* Senate Banking Committee could approve bill on Tuesday
* Prospects for vote in full Senate uncertain
* Little chance of bill being enacted this year
WASHINGTON, April 29 The Senate Banking Committee could approve as early as Tuesday a bill to wind down taxpayer-owned mortgage financiers Fannie Mae and Freddie Mac, but the measure faces an uncertain future given competing and powerful political forces.
The legislation would replace the firms with an agency that offers a government mortgage guarantee, but one that only kicks in after private interests absorb big losses.
It aims to preserve the 30-year fixed rate loans that are at the heart of the nation's mortgage system, while protecting the taxpayers who bailed out Fannie Mae and Freddie Mac in 2008. The companies are the two biggest sources of U.S. mortgage funds.
Committee Chairman Tim Johnson, a Democrat, and Senator Mike Crapo, the panel's top Republican, are trying to thread a needle to win support from Democrats worried about loan availability and Republicans wary of government involvement in the market.
The panel meets at 10 a.m. (1400 GMT) to begin its consideration of the bill.
Johnson and Crapo appear to have enough votes to push the bill through the committee, but they want at least 16 "yes" votes on the 22-member panel to pressure Senate Majority Leader Harry Reid to let the measure come up on the Senate floor. Reid, a Democrat, has voiced opposition in the past to legislation that would get rid of Fannie Mae and Freddie Mac.
"This is complicated legislation," said David Stephens, president of the Mortgage Bankers Association. "If you can get a broad majority coming out of the committee, then there is momentum for the bill to reach the Senate floor."
If the bill clears the panel and the Democrat-led Senate, it would still need to be reconciled with any legislation the Republican-controlled House of Representatives might produce. The most likely House measure would scale back the government's involvement much more sharply.
Many conservatives blame Fannie Mae and Freddie Mac for fostering the loose lending that sparked the financial crisis, and want to do away with government mortgage guarantees.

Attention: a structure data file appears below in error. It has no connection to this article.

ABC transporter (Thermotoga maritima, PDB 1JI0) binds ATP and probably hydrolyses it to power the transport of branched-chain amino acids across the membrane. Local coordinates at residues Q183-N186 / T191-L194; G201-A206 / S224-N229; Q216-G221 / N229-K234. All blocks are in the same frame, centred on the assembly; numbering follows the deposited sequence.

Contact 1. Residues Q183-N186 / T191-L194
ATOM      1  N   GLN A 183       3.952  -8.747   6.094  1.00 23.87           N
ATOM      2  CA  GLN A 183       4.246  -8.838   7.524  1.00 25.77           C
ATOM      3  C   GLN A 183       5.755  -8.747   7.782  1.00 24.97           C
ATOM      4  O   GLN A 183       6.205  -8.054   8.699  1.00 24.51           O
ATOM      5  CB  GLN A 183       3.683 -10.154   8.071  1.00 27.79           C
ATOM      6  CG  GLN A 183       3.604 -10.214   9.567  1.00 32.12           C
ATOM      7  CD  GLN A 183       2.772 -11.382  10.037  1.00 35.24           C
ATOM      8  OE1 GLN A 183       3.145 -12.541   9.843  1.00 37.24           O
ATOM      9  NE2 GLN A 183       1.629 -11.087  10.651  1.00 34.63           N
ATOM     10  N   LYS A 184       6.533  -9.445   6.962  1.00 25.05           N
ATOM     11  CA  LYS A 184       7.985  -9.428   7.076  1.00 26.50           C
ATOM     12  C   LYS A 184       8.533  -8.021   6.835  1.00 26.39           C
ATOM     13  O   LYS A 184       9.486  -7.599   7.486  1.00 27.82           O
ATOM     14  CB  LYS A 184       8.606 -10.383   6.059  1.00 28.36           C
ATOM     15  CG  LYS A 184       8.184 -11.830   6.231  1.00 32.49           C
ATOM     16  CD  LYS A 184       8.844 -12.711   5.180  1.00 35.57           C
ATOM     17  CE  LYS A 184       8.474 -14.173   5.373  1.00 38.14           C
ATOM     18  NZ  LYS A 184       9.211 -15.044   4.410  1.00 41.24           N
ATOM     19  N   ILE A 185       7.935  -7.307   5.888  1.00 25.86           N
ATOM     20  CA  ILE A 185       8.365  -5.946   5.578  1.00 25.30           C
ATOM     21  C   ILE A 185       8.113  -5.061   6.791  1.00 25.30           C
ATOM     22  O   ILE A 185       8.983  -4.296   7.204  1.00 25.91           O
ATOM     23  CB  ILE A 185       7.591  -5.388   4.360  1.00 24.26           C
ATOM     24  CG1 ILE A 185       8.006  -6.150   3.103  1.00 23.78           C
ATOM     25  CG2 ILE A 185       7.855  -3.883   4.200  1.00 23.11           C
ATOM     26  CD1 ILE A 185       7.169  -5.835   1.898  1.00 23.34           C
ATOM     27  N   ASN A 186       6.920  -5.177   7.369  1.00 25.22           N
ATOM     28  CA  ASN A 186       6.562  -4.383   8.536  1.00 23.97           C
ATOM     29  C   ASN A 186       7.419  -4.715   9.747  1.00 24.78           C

While a bill stands almost no chance of being enacted this year, strong support for the Senate bill in the banking committee could set a marker for future negotiations.
"This legislation represents a real and important step in building a rock-solid system that brings responsibility, opportunity, and stability back to the housing market," Housing and Urban Development Department Secretary Shaun Donovan told reporters on Monday.
Chartered by Congress to provide liquidity to the market, Fannie Mae and Freddie Mac buy mortgages from lenders and package them into securities for investors, which they offer with a guarantee.
The companies ran into trouble after the housing bubble burst, and government officials decided to bail them out given their huge presence in the financial system. They absorbed $187.5 billion in taxpayer funds but have since returned to profitability and have now sent more money as dividends to the Treasury for the government's controlling stake than they received in aid.
Johnson and Crapo's draft bill is silent on how private shareholders in the firms should be handled.
Some private shareholders have sued the government over bailout terms that prevent the companies from buying back the government's shares, and conservative groups want them to receive a portion of profits if the two are liquidated.
Housing advocacy and civil rights groups worry the bill would wipe out lending mandates that support affordable housing, while small lenders fear the legislation would permit the largest lenders to play multiple roles in the mortgage market.
The panel's leaders plan to introduce an amendment on Tuesday aimed at addressing concerns among Democrats over the potential for big lender dominance.
Concerns have also been raised over how well the mortgage market would function during the five-year phase out of Fannie Mae and Freddie Mac that the bill envisions.
"There will be no disruptions and, in fact, the new system will be more efficient," said Donovan. "Taxpayers should never again be on the hook for bailing out companies that guarantee mortgage credit." (Reporting by Margaret Chadbourn; Editing by Tim Ahmann and Cynthia Osterman)